The Algona Republican from Algona, Iowa on September 24, 1890 · Page 9
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The Algona Republican from Algona, Iowa · Page 9

Algona, Iowa
Issue Date:
Wednesday, September 24, 1890
Page 9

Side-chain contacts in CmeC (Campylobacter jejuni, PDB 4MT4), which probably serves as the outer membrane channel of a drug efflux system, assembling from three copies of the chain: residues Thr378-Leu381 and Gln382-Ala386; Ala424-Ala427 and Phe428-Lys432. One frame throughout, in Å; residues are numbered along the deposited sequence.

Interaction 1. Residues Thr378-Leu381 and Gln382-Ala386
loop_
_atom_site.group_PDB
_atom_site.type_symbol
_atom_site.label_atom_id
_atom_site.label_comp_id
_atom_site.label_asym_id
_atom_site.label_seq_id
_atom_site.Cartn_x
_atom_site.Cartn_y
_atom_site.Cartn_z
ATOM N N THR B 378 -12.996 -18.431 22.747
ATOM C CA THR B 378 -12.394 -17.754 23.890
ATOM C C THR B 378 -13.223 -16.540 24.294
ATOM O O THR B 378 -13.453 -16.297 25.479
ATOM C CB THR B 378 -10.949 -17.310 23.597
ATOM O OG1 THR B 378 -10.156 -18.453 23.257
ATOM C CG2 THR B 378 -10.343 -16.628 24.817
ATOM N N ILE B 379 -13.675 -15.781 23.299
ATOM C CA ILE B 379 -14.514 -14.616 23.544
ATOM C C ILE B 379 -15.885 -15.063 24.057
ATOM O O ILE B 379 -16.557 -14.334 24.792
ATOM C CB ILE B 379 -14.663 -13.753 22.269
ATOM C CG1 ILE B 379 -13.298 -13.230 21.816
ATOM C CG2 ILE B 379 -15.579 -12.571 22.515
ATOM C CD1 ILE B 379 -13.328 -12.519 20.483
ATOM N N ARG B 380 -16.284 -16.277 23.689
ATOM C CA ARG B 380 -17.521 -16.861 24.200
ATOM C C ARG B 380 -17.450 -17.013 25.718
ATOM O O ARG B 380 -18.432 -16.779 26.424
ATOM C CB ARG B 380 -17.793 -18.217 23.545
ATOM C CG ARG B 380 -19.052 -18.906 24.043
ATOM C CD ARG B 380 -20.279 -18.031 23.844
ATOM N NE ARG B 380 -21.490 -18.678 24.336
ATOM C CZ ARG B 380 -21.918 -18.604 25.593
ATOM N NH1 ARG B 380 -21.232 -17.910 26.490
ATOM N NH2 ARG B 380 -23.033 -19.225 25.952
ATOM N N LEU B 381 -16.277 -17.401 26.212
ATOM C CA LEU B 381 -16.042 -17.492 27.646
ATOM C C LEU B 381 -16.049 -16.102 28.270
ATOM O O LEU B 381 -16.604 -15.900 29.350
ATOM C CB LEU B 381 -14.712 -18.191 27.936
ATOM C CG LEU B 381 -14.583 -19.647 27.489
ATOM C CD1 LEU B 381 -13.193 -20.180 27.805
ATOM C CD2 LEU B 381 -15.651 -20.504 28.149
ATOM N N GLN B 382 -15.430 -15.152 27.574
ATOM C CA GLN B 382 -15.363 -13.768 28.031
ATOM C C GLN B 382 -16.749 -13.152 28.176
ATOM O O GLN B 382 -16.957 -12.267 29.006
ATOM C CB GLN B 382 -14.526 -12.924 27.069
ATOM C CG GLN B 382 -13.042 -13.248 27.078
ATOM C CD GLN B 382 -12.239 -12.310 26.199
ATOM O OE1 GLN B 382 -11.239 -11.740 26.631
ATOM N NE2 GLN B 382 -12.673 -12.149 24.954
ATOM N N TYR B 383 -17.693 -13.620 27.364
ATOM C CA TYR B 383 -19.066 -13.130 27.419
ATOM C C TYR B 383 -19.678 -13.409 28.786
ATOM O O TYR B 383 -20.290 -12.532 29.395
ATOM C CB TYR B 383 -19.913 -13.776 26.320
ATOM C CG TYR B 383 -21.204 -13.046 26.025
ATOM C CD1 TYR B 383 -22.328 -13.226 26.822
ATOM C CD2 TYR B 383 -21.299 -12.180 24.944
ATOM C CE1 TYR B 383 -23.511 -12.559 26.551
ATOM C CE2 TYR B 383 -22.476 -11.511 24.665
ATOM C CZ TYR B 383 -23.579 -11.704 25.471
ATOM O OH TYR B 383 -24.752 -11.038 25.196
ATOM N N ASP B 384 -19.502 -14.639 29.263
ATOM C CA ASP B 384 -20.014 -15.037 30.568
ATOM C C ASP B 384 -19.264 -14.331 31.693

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THE REPUBLICAN. AfARn, ~ AUJONA. - . . j OWA FATHEK ANDjgdNT"" -The True Story of Ttfelr Estrange* meat and, fieunion. Last wintor» one night, whilst pursuing my way along one of the most ob- «onre streets in Boston, I was aroused from tho ^every hi which I was indulging, by hearing light footsteps close to my side. Turning quickly, I beheld a young girl, apparently not more than jtwelvo years old, following, as if she ' was anxious to speak to me; and when S observed, by the dim light of a neighboring street lamp, that she was poorly «lad, trembling, thir and palo, I asked Jher in a tone of kindness what she •wanted. "If you please, sir;" she replied, in a •voice which was almost choked by sobs, jyet which struck mo as peculiarly soft :and silver-toned— "if you please, sir, will you go back with me, just a little way, and see my father, who is very •sick?" "What ia the matter with your father?" I asked, afraid of being de- •ooivod. "Oh, sir, I don'tknow," she answered, In tho same tones as before. "But I iear he is going to die. . Bo, sir, be so igood as to go and see him!" The earnest manner of the broken hearted girl made me ashamed of having doubted her at first, and I resolved to comply with her request. I was in just tho mood for some adventure where thore was an opportunity of ac- -complishing an object of benevolence, and I willingly followed my timid, sorrowful little guide back to her homo. The girl led me into a small and .•somewhat dilapidated house, and invited me to ascend a small and narrow .staircase. At the head of the stairs 1 heard her groping about until her hand touched the latch of a door, which she •opened, asking me in a low voice to follow her into tho room. I did so, and found myself in a humble apartment, where scrupulous neat-ness seemed struggling against absolute want. The dim light of a flickering lamp which stood upon a small table near the door, revealed to me the ^ acanty furniture, which I found to consist of a few chairs, the table already mentioned, and, among other articles of minor importance, a bed in the most retired part of the room. "Come this way, sir, if you please," iflhe whispered; "here is father." As sne turned to approach the bedside of the sufferer, to apprise him of my presence, I silently brushed away a tear, which the sight of her grief-worn pallid cheeks, and eyes red with much weeping, caused to start through my •bye-lids. My youthful guide bent oarer the sick man, and laying her cheek close to bis, while her arm encircled his neck, whispered something in his oar. A moment ;af ter she arose, and placing a chair at the bedside, begged me to approach. Seating myself in the chair she placed .for me, I took the hand of the invalid, ind gazed for the first time full upon "his face, I shall never forgot the spectacle. Although much emaciated, his .features betrayed the spirit of pride in the midst of poverty, of resolution in .adversity, and of tho stern endurance, .-during his moments of agony, which •.dwelt within his breast I was about to address him, when he •out me short by speaking first. "You find me in a bad condition, sir," .-.said he, with a smile I thought rather bitter. "I can't deny that I am actually •crushed by aickness and misfortunes; this you will readily believe, for I could never have stooped to ask assistance of ;any one, had I not been perfectly helpless. And even now, sir, I doubt whether •I would not have died before asking a ..favor of any one, had it not been for the "broken-hoarted girl who conducted you lither." I can not describe my sensations on .hearing these words, so full of pride and •candor, fall from the lips of a man who might be dying. It was plain to be seen that the invalid had onoe seen better •days, and moved in circles of refinement, and I was sure that his intellect •was of the finest order. It was owing to these peculiar circumstances of the »caso that I became deeply interested in my new acquaintances, and felt anx- jious to relieve them, and, at the same •time, to learn something of their history. After conversing with the invalid •for a few moments, he intimated to me •that he would willingly let me into the -secrets of his history, provided the girl was not present to listen. Accordingly, I directed "little Het- 4y," as the old man called her, to go for ;a physician of my acquaintance, telling (her I would stay by her father until she [returned, The nig it was not cold, and I felt that it wot!d benefit her body, iand divert her mind, to take a walk in the city, with the ways of which she •was very well acquainted. Hetty had scarcely left the house when tthe door-bell rang. The siok man said •that the lownr part of the house was mot occupied, and requested me to see who was at the door. Carrying the lamp in my hand, I proceeded down tb< stairs. 1 found a well- dressed at the door, who ' Deemed surprised on seeing me in such «A place. "Does Mr. fftrtsy reside here?" be tasked"I don't km* that he does," I re- then, ?e more than one i'Oflly < you don*£ the fara" 'Wf Of was ao.t , J whethejr the or the "The Sftmtv" said tfce stranger) "he la the man I would see.'* Hoping he might bring relief to my flew acquaintances, I readily conducted him up the stairs and into the apartment I had left. On apptoaching the bedside, J found that Mr. Farley had fallen asleep during my absence from the room. "Let me sit here," said the stranger, quietly seating himself at the foot of the bed, and shading his brow, which I observed betrayed some emotion, "and do not tell the old man 1 am here. It is tho girl I would see, and'I will Wait here until she returns.*' Scarcely was the stranger seated, when, as 1 approached the bedside, the invalid awoke. "You must know," said ho, continuing the subject of his history in a manner which showed that his slumber had been light, "you must know that I have not always been in the condition of poverty yon see mo now in. I was once in excellent circumstances, and enjoyed a high standing in society." "Hovr did you become reduced?" I asked. "By a series of misfortunes, of which need not toll you. By degrees I lost, until I became quite fortuneless, quite friendless." 'Is the girl who brought me here your only child?" I inquired. "Ah! it is of that I would speak," sighed tho sick man, pressing my hand. "1 had another child—a son." "And is ho dead?" "No; but he is dead to me. I lost him through my pride, my worse than folly." "Where is ho now?" "Alas! 1 know not." "Ho has deserted you?" C "No; I drove him from my door. It was in my days of pride and affluence that I disowned him, and cast him off penniless." Tho old man pressed his feeble hands upon his brow, as if to still its throbbing, and closed his eyes with a suppressed groan. "I loved my son," he continued, after a pause. "I was proud of him, too; but even he could not change tho firmness of my will. It ia that which has estranged us!" "In what manner?" "Can you not guess? Had you known William, you would have discovered ere this. His generous soul, so unlike my own, was totally free from the f-am ily pride and prejudice to which I owe my ruin. He had no idea of the aris tocracy of wealth; and when he found among the laboring classes a maiden whom he thought might make him happy, he cared not for her humble condition, "out resolved to win her heart and hand." "And you opposed htm?" "Firmly, bitterly, blindly opposed him!" exclaimed the old man. "He was a major, and I could not enforce my commands, but I threatened, little thinking my threats were vain. I tolc him in a moment of calmness, that the hour which saw him united to the poor girl he was wooing saw him no longe my son. But his suul, like mine, was above compulsion, and, unlike mine, scorned the allurements of wealth. He believed that toil and poverty were honorable, and that worth was oftener found with them than with luxury anc riches. He trusted that he had found a priceless jewel in the person of the humble girl he loved, and ho boldly, un hesitatingly offered her his hand although he knew I would disinheri him." "And ho married her?" "Yos, and from that time I have never seen himl He provided a home for himself and wife in Boston, and wrote me a letter. In that he begged me to excuse—he did not say forgive— his acting against my wishes, but said not a word—not a syllable about being received once more as my son and heir. He ended by inviting mo to visit him in his new but humble abode, and expressing a desire that we might live on friendly terms. I was too proud to visit him, and he never saw fit to cross my threshold again." "And he continued to reside in Boston—in the same city with you, his father?" "Yes, for a time; but ho was poor, and could not bear, 1 presume, the sight of those of his old associates who ceased to know him, when he was no longer able to. live in style. Ho scorned them, it is true, but he hated tho sight of them, and therefore removed from the •city. 1 ' "And he never came to you or wrote to you afterwards?" said I. "Never! The last I heard of him he was in New York, and in tolerable circumstances. O! what a triumph it would be to him could he see me thus reduced, shorn of my pride and wealth! "You see I am now left alone in the unfriendly world with the child who brought you hither. As my riches failed me, being swept away by misfortunes, my old friends dropped off one by one; and now sickness has reduced me to tho helpless, miserable condition in which you behold me. There is not an individual living who cares for me or mine. You have already shown some kindness to us, for which Heaven reward you! But you are the only one, the only one!" The siok man turned his eyes upwards, then closed them with a sigh, At this moment I observed that the stranger, who at first seemed to take no interest in the old man's story, bad at length drawn his chair closer to the bed side, as if to listen. "My pride is humbled now," resumed the invalid, after a long pause. "I think 1 might be brought to ask relief of the very son I have disowned. Ob, God, how just has been my punishment! to think that he, whom least off, is now, in all probability, able to laugh at my fall in the midst of bis growing prosperity. But think you he would do it? Think you my William, who was onoe my joy and pride, would have the heart to triumph over me in my misery?" "No, he would notl" said a deep, earnest voice behind me, which made nje start- On looking around, I saw tfce sjraager hfd admitted approaching the b«4f jd-e, >• i|9 light fell upon, his broar,,* **»- "Who spoko? What voice was that?" Ismanded the invalid, turning on his pillow. I made way for the stranger, and ho Irew near the bed. He bent over tha orm of tho old man, and their eyos moc. "It was I that spoke," said tho itrangor, in hurried, husky tones, "ifc was my voice!" The old man stared at him wildly. "And* who are you?" he demanded. "Do you not know me?" murmured the other. "Oh, God! that it should lome to this, that I am forgotten by my atherP "William! my son William!" sobbed the invalid, "Oh, my injured—my noble and forgiving boy!" The old man's voice was choked by sobs', as with his feeble arms he drew ils son more .elosoly to his bosom. I turned away to dash aside the tears which came Unbidden to my eyes, dimming my sight, and when 1 looked again, near a minute after, I beheld tho father and son still looked in eaeh other's arms. As I contemplated that silent, heartfelt embrace, I felt my eyea 111 again with tears, and my bosom heave with sympathy. "O! my boy," murmured the invalid at length, "what good angel has brought you hither? I am no longer what I once was, but a humble, miserable wretch. Adversity has taught me a deep and holy lesson; and it is now with -joy, and not with pain, that I ask you to forgive me "Father, father!" intertupted the young man, in a voice of agooy, "speak not of the past! Let us forgive and forget! Both of us may have been at fault, but the days of our estrangement are passed now; we are father and son onca more." "God bless you, O my child!" murmured the old man, "God bless y«u!" I am come," resumed William, "to repay the debt of gratitude I owe you —" "The debt of gratitude?" "Yes, for what does not a son owe to his father, especially to such a father as you were once to me! My mother was taken away when I was young and Hetty but an infant, but you filled her place; you educated me; you did every thing in your power to make me happy. Now I am come to repay the debt aa freely. I have a dear and happy home in New York, to which I will remove you and Hetty as soon as you are able to leave your bed. Till then, I will see that you are made comfortable here. Oh, I thank Heaven for putting it in my heart to come back to Boston and search you out!" My situation during this interview was painful. It was a relief to hear footsteps ascending the stairs and to soe little Hetty enter the moment after. Seeing two strangers in the room with her father, she started back surprised, for she was far from recognizing her brother. The old man saw her and called her to his side. William uttered not a word, but stood regarding her in silence. "My child," said tho old man, "do you remember your brother William?" "Oh, yes," replied the girl, quickly. "I remember him—he was always so kind to me. Don't you wish be was here now, father?" "My child, he is here!" exclaimed the old man. "This is your brother William!" The girl turned, and when she saw her brother, regarding her tenderly and kindly, open his arms to receive her. she flew to his bosom, and flung her arms wildly about his nock. At this moment my friend, the physician Hetty had gone for, having followed her almost immediately, rang at the door, and I hastened to conduct him up the stairs. Ho gave the sick man encouragement of affording him immediate relief, and having prepared some medicines for his use, took his departure. Thinking it best to leave the now united family alone, I shortly after arose to depart. The old man and his son thanked me warmly for the interest I had taken in their affairs, and the little girl, as she conducted me to the door and bade me good-night, besought me with tears in her eyes to visit thorn again. That night I went home a better man than when I left a few hours before. The lesson I had learned had a peculiar effect upon my mind, teaching me, as it did, the folly of family pride, of tha pride of wealth, and the divino beauty and sweetness of forgiveness. When I visited the house again, I found a coach at the door, and being admitted by a servant, I met little Hetty in the hall dressed ready for 4 journey. The little creature flew to welcome me, and fairly wept with joy. "Where are you going?" I asked. "Oh!" said she, "father and I are going to New York with brother William. Father has got almost well, so that he can travel. We are going to live with brother, and we shall be so happy!" At this moment, William and his father came down-stairs, being ready for a start Although the old man was leaning on the arm of his son, when he saw me, he sprang forward to grasp my hand. William did the same, while Hetty stood by, laughing and weeping by turns, from joy. I saw them depart, and onoe more I retraced my steps homeward, ailed with admiration of the old man's proud, stern, but generous spirit, the candor, beauty, and single-heartedness of the child, but above all, of the young man's noble* ness of soul, of his true Christian ben* evolenoe and forgiveness.—J. T. Trow* bridge, in Yankee Blade. The Size of Human Head». The Popular Science Monthly reoent- ly made some interesting observations on the comparative size and fprm of tha beads of the members of different nationalities. For example, it says; Tha usual size for an adult Englishman is No. 7. Germans have round heads, Malays small ones. The heads of Portuguese aVerage from six inches and seven* eighjhs to seven inches; those of Spaniards are a little larger. The beads of Japanese excel the Etagliph average. Meu that hive much tpdo with harsea said td, have the surliest - - FAttMERS AND FREE TRADE. th* of Jninr«m»o f,, p ftrm values— floes Tariff Tax tho l<-nrmer?-»Vliat He Thronnrli Protection — The Fnrmur Other I.'tmla. A free trade writer tries to show that if tho Ryots of Hindostan and the Fellahin of Egypt, who gladly worked flf toeft hours per day at farming for five to ten cents, were allowed to compete without protection against American farmers in the home markets of tho latter, the said American farmers would be all tho better off. In other words, he claims that the American farmer would be better off without protection than with it. He says as follows: Tile figures wnluh I K ivo below will prove beyond a doubt that tha farmer nbovo all others should heartily Indorse tho Democratic party In Its off jrts to reform the tnrJff. The Increase In th ) value of our farina between 1850 and 180) was as folio wa : 1850 .................................. $8,271,575.421 I860 . ................................. 6,615.045.007 ler may ride through fifty miles of the most fertile soil, blessed by the flneat \ climate under the aun, without seefng an inhabitant or a cultivated field. Vast and fruitful tracts of country in Turlc- sh Armenia, the Troad—nay, tho very environs of the Hosphorus—tilled only wenty or thirty years ago with all the jare of garden husbandry, are to-day a howling wilderness, scattered here and .here with graves and ruins. On the borders of Armenia rises still with lofty walls and large stone houses a city peopled, it is said, within the memory of man with 60,000 souls; but it is a city of iho dead. The finest country in the vorld has been more wasted by peace and free trade] than other lands have )een wasted by war." CONGRESSIONAL CAMPAIGN. Total Increase tn 10 years $3,378,46'J,586 Average yearly Increase 337,»46,9>8 This was the free trade era the ten preceding years of a Democratic low tariff. Contrast those with the twenty years of high tariff. 1880 $ 6,045,045.007 1880 10,197,OJ6,77C Total Increase In 20 yours $ 8,552,051,78'J Average yearly Increase 177,6(2,688 The foregoing is to say the least ingenious if not ingenuous. For with the census tables before him ho very carefully omits tho figures thereon of the aggregate of farm values in 1870, which are quoted at $9,202,803,861, and a foot note referring to the figures of 1870 and 1880 evidently designed as a caveat to guard against exactly such erroneous misrepresentations as are advertised by free traders. That foot note we produce thus: "In all comparisons of value between 1870 and 1880 it should be borne in mind that in the former year gold was at an aver- ago premium of 25.3 per cent. With this hint from the Commissioner of the Census, we reduce the valuation of 1870 to gold by deducting 20 per cent, from the amount given above, and the comparison of 1800| and 1870 will stand thus: 1870, value of farms, gold $7,410,213,099 1869, value of farm <, gold. 6,645,045,007 Increase In these years under Protection $765.198,002 Which, considering the fearful ravages of war which devastated the country within that decade, sweeping the Southern half of our country of its fences, houses and other farm buildings, is a very triumphant evidence of the potency of protection. We submit that if at the end of that ten years the value of our farming property had been as great as the beginning thereof, we should have shown a recuperative power unparalleled in the history of nations, and we have to thank protection for it. When we came out of the revolutionary war and lived nearly , a decade under a free trade regime we got poorer ane poorer every day until we saved our social and National system by the Constitution and protective tariff. Let us now consider the ratio which the farm values of 1880 bore to those o 1870, which are shown by the census to have been thus: 1830, farm values, gold.'. $10,197,093771 1370, " " " 7,410,24:1,08. Increase $ 2,786 813,687 Considering the fact that in those ten years, as emphatically noted by the Com missioner of the Census, the country had changed its measure of value from paper to gold—a change considered b} many of our best thinkers more disas trous in a money sense than the devasta tion of war, the farmers are to be con gratulated that they not only sustained that vast depreciation of values, but in creased their holdings nearly three thousand million of dollars. The next remarkable mare's nest i as follows: "There Is an average yearly tax on each farmer, farm hand and dairy maid of $82.59 •which is paid upon the Imports for farm ers." The statistician assumes that" the farmer pays.all the duties which resul from imports of exactly the value of the amount of goods which he sells for for eign markets, or in other words pays an average export duty exactly corresponding with the import duty, or on an aver age of $88.59 per year for every "farmer farm hand and dairy maid" in the coun try. This is but another mode of stating the old free trade fallacy, that everi charge for import duty increases the prico of like articles whether importec or not. That fact is so moldy and musty, and has so of ten been shown to be baseless that it is very much like thrashing ou' old straw to tackle it again, and we wil only say here and now that if that is so tho farmers are the greatest gainers at, the protection on their products is so large, that if the duty is added to the normal free trade prices thereof, they are endowed more iavishly than anj other class of American producers. Ex-Governor, now Senator Brown, o Georgia, a large farmer when at home from his place in the Senate chamber March 14, 1888, made an exhaustive analysis of this matter, and proved conclusively, that if that theory is true, the farmers of this country received in augmentation of prices resulting from the tariff in 1887, 81,203,954,994, or $599.16 for every "farmer, farm hanc and dairy maid" in the United States. If the free trader wishes to see the practical workings of free trade hi should go to Turkey, where he can glu himself to satiety. Some two centuries ago, that then prosperous and powerfu empire bound herself to approximate free trade by treaty stipulations with Great Britain. By that treaty Turkey bound herself to charge no more than three per cent duty on imports, and to this time only a fraction over seven percent, is charged on imports from Great Britain. Similar concessions by the "favored nation clause" and otherwise have given like advantages to other nations. That adherence to free trade tolled the funeral bell fop the burial of all Turkey's greatness. Originally the garden of the world, the site of Eden, she was prominent is agriculture as in manufactures. A we ajg gre Adverting to farming es- will quote from the Lon- r, which not long ago. said: to Epoesus fte. PITH AND POINT. Slinll the Next CongregH Have a Majority of I' - ree Trader* or Protectionists? Congressional nominations are being made almost daily, and from the candidate's speech or letter of acceptance wo can gather the principles that are to be Fought for this fall. Of course the tariff question is foremost. In fact it seems to be the only issue. The ]fcmo- crafs are evident y tiring of "Tariff Reform" and have decided to call things by their right names, and all g-ivo utterance to about the same sentiments. Tho following quotation from the speech of M. D. Hartor, nominated by the Democrats of tho Fifteen Ohio district, may be taken as a tersely expressed specimen: I would abol'sh a very custom hiuso In the land. 1 would rather v< to for the establishment of mi inslltut'on to sprend Iho cancer or afield In which to propuxate (holera, or n school In which to teach vice and crime, rather than to vote for a protective tariff of any kind. These sentiments were uproariously applauded, showing that his views were heartily indorsed by all his would-be constituents. Tho Democrats are evidently following the lead of Henry George, who said in the Standard of April 30: Tho tariff question will be renewed at the polia at the coining full elections, and the duty rests upon us—the real free traders of America—to exercise wisdom and display activity In BBS sting to bring free traders forward as candidates, and In helping to elect them when they are nominated. Well this is what we want, a good square fight Let protectionists in every district in the United States nominate only candidates who declare themselves "uncompromisingly in favor of the American system of protection,"and who can bo relied upon to vote as they talk. The issue is plain and simple. Shall the Fifty-second Congress have a majority of free traders or protectionists? A Page of Free Trade Bookkeeping 1 . A certain class of idiots think that this country needs free trade, and, like all idiots, have theories. "Free trade would help the workingman," they say, "and make food and all necessary clothing so much cheaper that though wages should be reduced real comfort and happiness would be increased, all things being on a sound normal basis." If any real workingman has been influenced by such drivolings, it may instruct him to read this extract from the London Pall Mall Gazette: He and his brother postmen thought the minimum p:iy of 18s per week was too low, and that it was almost Impossible for men lo maintain themselves on such a Pin all wage." So saJ.,1 tho snokeman of the postmen's deputation to Mr. llaikes yesterday. How married men do manage to maintain themselves on that sum we learn from the pathetic letter which has found Its way Into print from a postman's wife: First there is rent, 4s. for one large room; six loaves at 4%d., 2s. 3d.; fresh meat for Sunday, 10d.; cuttings for Wednesday to make soup, 41; herbs for do., Id; meat Saturday, 6d; bacon during week, 4d; vegetables, Is.; 1 pound butter, Is.; flour, 5d; rice. U£d.; treacle, IWd.; tea, 9d.; cocoa, Sd.; milk, BVSd.; sugar, 4d.; two egijs, l^d.; cheese, ad.; jam, 4d.; condiments, Hid.• coals, % cwt. at is. 2d., lOVfed.: loose wood, 3d.; soap, soda, matches, hearthstone, black- lead, etc., 4i£d.; oil, 3d. Husband having so much walking ha wears two pairs of boots per year at 9s. per pair; repairs of same, 5s, lOd. (average SViid. per week); myself, two pairs at 69 ; boots for two children, 10s. per year; repairs, 8s. 10d-£l. 3s 10d., or 6^d. per week- Insurance of children. 2d.; solipol fe B for one, 2d.; Postmen's Auxiliary Benefit Society, 3d.; Postmen's Union subscription,3d.; weekly newspaper, Id Clothing for self and two children can not be reckoned at less than £2. 10s. per year, or Is. per week. Balance, Vad. This is how we have laid out our 18s., my husband keeping Is for himself out of which he buys his own private clothes, iuclucUng shirts and socks. He smokes a little sometimes, but liappl'yhe does not drink. When -he can afford It he goes to ihe baths, which costs him 8 J., as there Is no bath room where we live. So you see, though we are not extravagant we can not save for old age or even for a holiday, and to buy other articles needed In the house we must do without something mentioned above. It is probable that the average American workingman's wife, if it came to a pinch, would object to the "normal basis" which would make bookkeeping such a feature in her life and seven cents a week the family allowance for milk. This sample of free trade bookkeeping, of course, does not apply to the young Mugwump who moans because under an accursed tariff his spike-tail coat costs him twelve pounds more than in London,—N. Y. Evening Sun. Savings Here and ID Great Britain. The following table shows the accumulations in savings banks in some of our industrial States under a protective tariff, compared with those of Great Britain under free trade and a tariff for revenue only. Our people live better and save about eight times as much as the people of Great Britain: 6tatea. Massachusetts . . ('ounttctlouc New York New York and New England .. Great JJritHl'i 03 ^~~ U a « $ 817,000,001 102 QUO 000 &05 ODO 000 1,100,000.000 520.00'UIOO ff 1,783,000 6 *0 000 6 000 000 11.000,000 •18.0!) > 000 f s 100.00 18.65 —Vanderbilt's oheok for £700,OuQater* ling, for some time the largest ever drawn, has been overshadowed by a check for £1,250.000, drawn by the Indian & Peninsular Railroad company on the London and County bank, of London. The big check hag just passed through the o earing house, wliere aa object of •«-ltt A room in one of the railroad Station a of this city is this* notice: "Gontlft* men will please toot spit on the floor,* Gentlemen never do.— Boston Herald, —The dude does not look so muchlik* an ass, clad in his blazer, an he resem* bios a zebra. This is rather rough oft the zebra, too,— N. Y. Commercial Advertiser. —First Small Boy— "Been to the circus?' 1 Second Small Boy— "Yes." "Did yer get in under the canvas?" "Course I did. Did yer 'spose the show waa ia the open air?"— Yankee Blade. —Cautious Dame— "Are you sure thi» horse is suitable for a lady to drive?" Livery Man — "Yes'm. He's a very intelligent boss, mum, and won t let yott run him into any thing." — Good News. — "I think it's so stwange," said Chappie. "She's awfully fond of dogs, but she won't have any thing to do with me." "That does seem rather contradictory." put in Cynicua. — N. Y. Herald. — "If women ever become railroaders, I can recommend Bridget as a brake- woman," sighed Mrs. Snaggs, as shft gazed at the latest accumulation of broken crockery. — Pittsburgh Chroninle- Telegraph. — Tho information that property Is "just a stone's throw from the railroad station" is very frequently calculated to impress one with intense admiration for the man who throws the stone. — Washington Post —Mrs. Coldham— "It is painful to reflect how many things must suffer before a dinner for human beings is over." Thinly— "Yos, indeed; very sad." Mrs. Coldham — "There are the chicken, tho cattle, the fish, the oysters, the—'* Thinly— "Tho boarders." — Amazed Mother — "What does this mean, miss? The idea of allowing a young man to hug and kiss you that way!" Sweet Girl— "Oh, it's all right, ma. Mr. Nicefello gives me a penny a hug, and it's all to be applied towards raising the mortgage on our church."— N. Y. Weekly. — The Portland drummer who was enumerated with his entire family three times in Seattle and twice in Tacoma, but not at all in Portland, where he lives, is anxious to know where he is to vote next election and if he cart vote as many times in each city as he appears on their census returns. — West Shore. —"Clara," said the old man, 'that young follow can't have you. Ho smokes cigarettes, I know, for I smell them when he ia around." "Papa," said the dear girl, "ho never smokes them, but he owns a cigarette factory." "So? Then, my darling, he can marry you when he will. There's money ia the business." — Harper's Bazar. —She Had Not Expected It.— Alice— •'Oh, Maud, I'm so troubled!" Maud— "What about, dear?" "Why, I'v« been engaged to Tom Jinks for nearly threj weeks, and he hasn't given ma any chance to break it yet, and I'm afraid he isn't going to. What shall I do ? I really believe he thought I meant it J"— Lawrence American. ' What a Wobbler Is. It is interesting to learn from so accomplished an expert in equine peculiarities as a London omnibus driver of many years' standing that a "wobbler" is a horse which puts all its feet down at once while engaged in drawing a vehicle at the maximum rate of six miles an hour. How, while observing this attitude, the animal contrives to advance a single step may be comprehensible to persons possessing an ex» ceptionally intimate acquaintance with the habits and capacities of a -horse. For our own part we frankly confess that the method of progression thus indicated is new to us and that a wobbling steed is a freak of nature which we have not yet been fortunate enough to contemplate in the flesh. Yet the driver in question ought to know, for he has guided this particular simultaneous "wobbler" throughout an entire decade and can scarcely be mistaken in respect to its special gifts of pace and action. Alderman Cowan fined him five shillings and costs for "driving to the common danger of the public." Scientific observation, like virtue, is alas, too frequently its. own reward. — London Telegraph. Hannibal Hnuilln at EiRlity. "I dropped into the Tarratine Club at Bangor the other day," says a writer i» the Lewiston Journal, "and looked into the pretty little parlor where there were groups of gray-haired men at tables en-. joying afternoon whist and smoking- peacefully. It was raining like fury- out of doors, and tJie patter on the east windows was alluring. I sat down neat the window in the reading-room adjoin* ing the first parlor, and was doing littla or nothing, when I heard a voice from the next room saying: 'My trick, old boy. Got you that time. Didn't play that just exactly right, did you? Well, well, live and learn.' The voice sounded familiar, and stepping into the parlor I saw an old friend just slapping down A winning card in an alluring game of auction pitch, He Jopked up and s»id| 'How-dye-do,' It was Hannibal Hamlin, and be was piaying in good luck, An hour later I saw him walking home> in the rain without an umbrella." Hood Hood used to toll a story of a hypo* chondriac who was in the habit, two or three times* week, of beUeyJtng hini- self dying. Oa a certain occasion be was taken ijj with one of bis terrors while out riding in bis gig, and, ,b»'p» pening at the time to see ia the road ahead his family physician riding in his carriage in the same direction, h$ ap* plied the whip to bis horse to overtake the old doctor as won as he posslWy could. The doctor, however, seeing him com-ine, appHM *b* whip to hi* own horse, and as bp bad a nag that V|i considered a '«goer'* they b** » els** time of it for about three mile* tho hypochondriac, drivluf a finally cum* ajojpgside * J1 and exclaimed; W